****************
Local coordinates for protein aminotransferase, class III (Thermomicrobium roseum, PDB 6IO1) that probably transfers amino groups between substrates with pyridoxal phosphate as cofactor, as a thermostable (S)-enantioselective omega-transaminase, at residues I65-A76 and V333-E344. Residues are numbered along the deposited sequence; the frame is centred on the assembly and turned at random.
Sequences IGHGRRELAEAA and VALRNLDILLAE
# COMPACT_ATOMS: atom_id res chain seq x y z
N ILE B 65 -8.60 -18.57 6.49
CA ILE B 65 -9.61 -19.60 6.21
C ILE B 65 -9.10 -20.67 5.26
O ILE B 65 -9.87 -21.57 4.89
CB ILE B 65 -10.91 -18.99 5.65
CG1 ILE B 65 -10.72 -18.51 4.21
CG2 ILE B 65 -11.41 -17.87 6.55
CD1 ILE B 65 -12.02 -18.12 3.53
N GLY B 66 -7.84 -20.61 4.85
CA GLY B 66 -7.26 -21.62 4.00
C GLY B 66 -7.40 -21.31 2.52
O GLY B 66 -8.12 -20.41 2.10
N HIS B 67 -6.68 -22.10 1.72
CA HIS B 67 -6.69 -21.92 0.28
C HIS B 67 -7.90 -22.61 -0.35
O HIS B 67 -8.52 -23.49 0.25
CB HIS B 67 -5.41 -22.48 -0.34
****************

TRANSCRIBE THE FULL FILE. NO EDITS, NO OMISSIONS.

Local coordinates for protein aminotransferase, class III (Thermomicrobium roseum, PDB 6IO1) that probably transfers amino groups between substrates with pyridoxal phosphate as cofactor, as a thermostable (S)-enantioselective omega-transaminase, at residues I65-A76 and V333-E344. Residues are numbered along the deposited sequence; the frame is centred on the assembly and turned at random.
Sequences IGHGRRELAEAA and VALRNLDILLAE
# COMPACT_ATOMS: atom_id res chain seq x y z
N ILE B 65 -8.60 -18.57 6.49
CA ILE B 65 -9.61 -19.60 6.21
C ILE B 65 -9.10 -20.67 5.26
O ILE B 65 -9.87 -21.57 4.89
CB ILE B 65 -10.91 -18.99 5.65
CG1 ILE B 65 -10.72 -18.51 4.21
CG2 ILE B 65 -11.41 -17.87 6.55
CD1 ILE B 65 -12.02 -18.12 3.53
N GLY B 66 -7.84 -20.61 4.85
CA GLY B 66 -7.26 -21.62 4.00
C GLY B 66 -7.40 -21.31 2.52
O GLY B 66 -8.12 -20.41 2.10
N HIS B 67 -6.68 -22.10 1.72
CA HIS B 67 -6.69 -21.92 0.28
C HIS B 67 -7.90 -22.61 -0.35
O HIS B 67 -8.52 -23.49 0.25
CB HIS B 67 -5.41 -22.48 -0.34